Build a continuous integration pipeline for your source

What is a continuous integration pipeline

If you end up writing software (see: Place custom source code inside a lightweight package), especially code that you might need to depend on in the future, having a test suite is essential (see: Write tests that test your custom code). However, the execution of the tests still needs to be triggered by you.

A continuous integration (CI) pipeline solves that problem for you. When configured correctly, on every commit you make to your codebase, it will automatically:

  1. Build an environment that you configure
  2. Execute all tests associated with your source code inside that environment

You can think of a continuous integration pipeline as a programmable bot that runs commands that you've configured it to run, except it does so automatically on every single commit.

Why write a continuous integration pipeline

You can configure a CI pipeline to automatically run code checks, thus preventing you from breaking something that you previously wrote on which you also depend.

You can also configure a CI pipeline to continuously run analyses that are crucial to the project. You essentially feed the CI pipeline the commands needed to re-run analyses that are important and deposit the results in a location that you get to configure.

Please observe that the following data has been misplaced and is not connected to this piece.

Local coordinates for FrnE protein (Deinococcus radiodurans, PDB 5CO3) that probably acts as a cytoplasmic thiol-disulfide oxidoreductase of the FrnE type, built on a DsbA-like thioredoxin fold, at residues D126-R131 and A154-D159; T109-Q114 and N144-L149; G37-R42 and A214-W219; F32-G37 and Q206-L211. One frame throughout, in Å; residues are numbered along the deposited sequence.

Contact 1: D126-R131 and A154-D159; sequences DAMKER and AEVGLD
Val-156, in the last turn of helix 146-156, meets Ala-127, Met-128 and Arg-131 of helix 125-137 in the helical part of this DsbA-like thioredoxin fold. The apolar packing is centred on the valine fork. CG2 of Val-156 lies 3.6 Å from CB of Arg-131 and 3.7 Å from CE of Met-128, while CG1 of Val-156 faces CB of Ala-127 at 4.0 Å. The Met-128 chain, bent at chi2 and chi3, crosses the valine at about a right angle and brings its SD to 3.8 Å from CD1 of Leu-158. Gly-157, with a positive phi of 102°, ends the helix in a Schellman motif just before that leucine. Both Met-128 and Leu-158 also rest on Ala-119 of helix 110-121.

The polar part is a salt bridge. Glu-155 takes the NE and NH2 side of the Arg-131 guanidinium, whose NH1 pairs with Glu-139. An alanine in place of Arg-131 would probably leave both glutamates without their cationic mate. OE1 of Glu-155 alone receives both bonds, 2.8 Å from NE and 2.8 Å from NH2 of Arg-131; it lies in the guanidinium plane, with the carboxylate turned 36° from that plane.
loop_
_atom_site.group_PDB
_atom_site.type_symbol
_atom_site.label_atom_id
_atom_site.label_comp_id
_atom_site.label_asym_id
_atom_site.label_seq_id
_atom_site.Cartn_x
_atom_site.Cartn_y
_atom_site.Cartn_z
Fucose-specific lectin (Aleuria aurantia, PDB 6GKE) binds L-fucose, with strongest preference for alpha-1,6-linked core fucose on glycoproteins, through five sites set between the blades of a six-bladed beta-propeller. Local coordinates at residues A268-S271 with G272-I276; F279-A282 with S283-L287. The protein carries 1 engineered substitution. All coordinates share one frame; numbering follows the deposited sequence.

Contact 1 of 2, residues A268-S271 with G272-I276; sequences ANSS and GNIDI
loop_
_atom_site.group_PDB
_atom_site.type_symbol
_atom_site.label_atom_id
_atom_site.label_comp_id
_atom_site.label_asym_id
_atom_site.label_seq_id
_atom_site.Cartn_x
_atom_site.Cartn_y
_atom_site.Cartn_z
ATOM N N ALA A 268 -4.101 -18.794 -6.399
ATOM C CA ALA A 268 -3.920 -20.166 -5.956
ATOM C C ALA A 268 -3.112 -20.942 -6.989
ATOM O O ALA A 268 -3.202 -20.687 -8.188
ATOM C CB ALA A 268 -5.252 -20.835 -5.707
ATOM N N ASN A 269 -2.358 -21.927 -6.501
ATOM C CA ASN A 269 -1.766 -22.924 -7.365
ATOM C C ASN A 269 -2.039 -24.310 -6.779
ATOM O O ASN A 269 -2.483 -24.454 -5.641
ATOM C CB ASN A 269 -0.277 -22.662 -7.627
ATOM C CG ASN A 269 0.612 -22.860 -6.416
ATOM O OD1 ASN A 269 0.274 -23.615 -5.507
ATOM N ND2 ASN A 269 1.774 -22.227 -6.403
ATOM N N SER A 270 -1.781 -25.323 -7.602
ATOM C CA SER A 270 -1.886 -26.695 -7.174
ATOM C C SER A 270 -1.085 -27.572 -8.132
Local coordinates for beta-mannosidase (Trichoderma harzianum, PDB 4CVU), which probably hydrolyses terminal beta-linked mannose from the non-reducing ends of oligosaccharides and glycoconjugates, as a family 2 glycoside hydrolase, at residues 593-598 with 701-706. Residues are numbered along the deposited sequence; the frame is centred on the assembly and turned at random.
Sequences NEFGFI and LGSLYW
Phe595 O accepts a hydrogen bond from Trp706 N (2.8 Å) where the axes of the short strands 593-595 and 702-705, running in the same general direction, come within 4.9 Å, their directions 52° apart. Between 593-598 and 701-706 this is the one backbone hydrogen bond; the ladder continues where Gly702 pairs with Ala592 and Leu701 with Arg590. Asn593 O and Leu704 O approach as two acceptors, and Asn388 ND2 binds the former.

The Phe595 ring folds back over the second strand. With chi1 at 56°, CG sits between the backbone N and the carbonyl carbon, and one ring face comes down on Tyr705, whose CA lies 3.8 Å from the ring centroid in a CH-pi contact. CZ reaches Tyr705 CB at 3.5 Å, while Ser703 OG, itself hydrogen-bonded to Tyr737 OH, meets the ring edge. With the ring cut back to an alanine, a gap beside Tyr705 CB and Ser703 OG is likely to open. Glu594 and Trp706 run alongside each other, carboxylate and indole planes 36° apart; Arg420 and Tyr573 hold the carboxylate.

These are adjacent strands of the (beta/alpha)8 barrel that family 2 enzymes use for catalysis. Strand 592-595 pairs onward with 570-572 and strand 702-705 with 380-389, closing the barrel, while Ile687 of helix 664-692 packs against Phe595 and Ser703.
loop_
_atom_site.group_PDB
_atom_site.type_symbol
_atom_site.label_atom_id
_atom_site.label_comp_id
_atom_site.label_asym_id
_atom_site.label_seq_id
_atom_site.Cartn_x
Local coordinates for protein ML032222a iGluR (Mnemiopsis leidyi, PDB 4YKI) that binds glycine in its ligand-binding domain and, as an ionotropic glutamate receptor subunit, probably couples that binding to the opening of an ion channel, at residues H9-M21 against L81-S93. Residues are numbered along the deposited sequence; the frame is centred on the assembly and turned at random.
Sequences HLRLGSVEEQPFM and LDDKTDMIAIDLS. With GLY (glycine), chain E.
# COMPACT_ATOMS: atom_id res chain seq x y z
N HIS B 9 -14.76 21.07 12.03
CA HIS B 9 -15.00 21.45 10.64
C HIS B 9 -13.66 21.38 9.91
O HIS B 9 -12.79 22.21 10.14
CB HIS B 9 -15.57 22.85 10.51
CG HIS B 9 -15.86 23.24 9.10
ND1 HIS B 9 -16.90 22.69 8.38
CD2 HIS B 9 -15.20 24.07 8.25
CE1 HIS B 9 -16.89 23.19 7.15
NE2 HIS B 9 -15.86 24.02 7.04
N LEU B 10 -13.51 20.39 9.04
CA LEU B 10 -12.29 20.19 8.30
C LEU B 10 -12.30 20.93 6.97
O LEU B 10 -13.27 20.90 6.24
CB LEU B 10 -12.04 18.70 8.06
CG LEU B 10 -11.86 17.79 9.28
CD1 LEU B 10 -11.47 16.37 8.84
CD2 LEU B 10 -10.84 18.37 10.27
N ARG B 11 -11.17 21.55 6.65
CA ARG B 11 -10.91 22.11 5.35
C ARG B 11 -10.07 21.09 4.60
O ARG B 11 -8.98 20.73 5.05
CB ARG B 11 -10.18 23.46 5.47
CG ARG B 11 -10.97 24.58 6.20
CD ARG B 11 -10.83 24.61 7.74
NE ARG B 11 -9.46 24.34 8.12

If you don't build a CI pipeline, then you'll miss out on the benefits of automatically having a bot check your work for breakages.

How to build a CI pipeline

There's a myriad of CI providers. Here are a few examples:

  • Travis CI
  • Azure Pipelines
  • GitHub Actions
  • CircleCI

Because of the myriad of options available, it'd be futile to give you a tutorial. Instead, I'll show you what's common between them.

Firstly, you begin by writing a configuration file that lists out all of the build steps. Typically it's a YAML file (Travis CI, Azure Pipelines, and GitHub Actions all use this), but sometimes you'll have other formats, such as a Jenkinsfile for Jenkins. This file is, by convention, usually placed in the root of your project repository, but you can also opt to put it in another location if that helps with file organization.

Most commonly, the build steps will be nothing more than bash commands. For example, in Travis CI, each build step in the YAML file is a bash command used to execute the pipeline. Sometimes, to take advantage of the user-friendly UI elements provided by the CI provider, you'll be asked to supply a slightly more complex YAML file. There, you can group build steps into logical higher-order steps and provide human-readable descriptions for them; these get paired with a web UI that lets you easily debug a step when something goes wrong.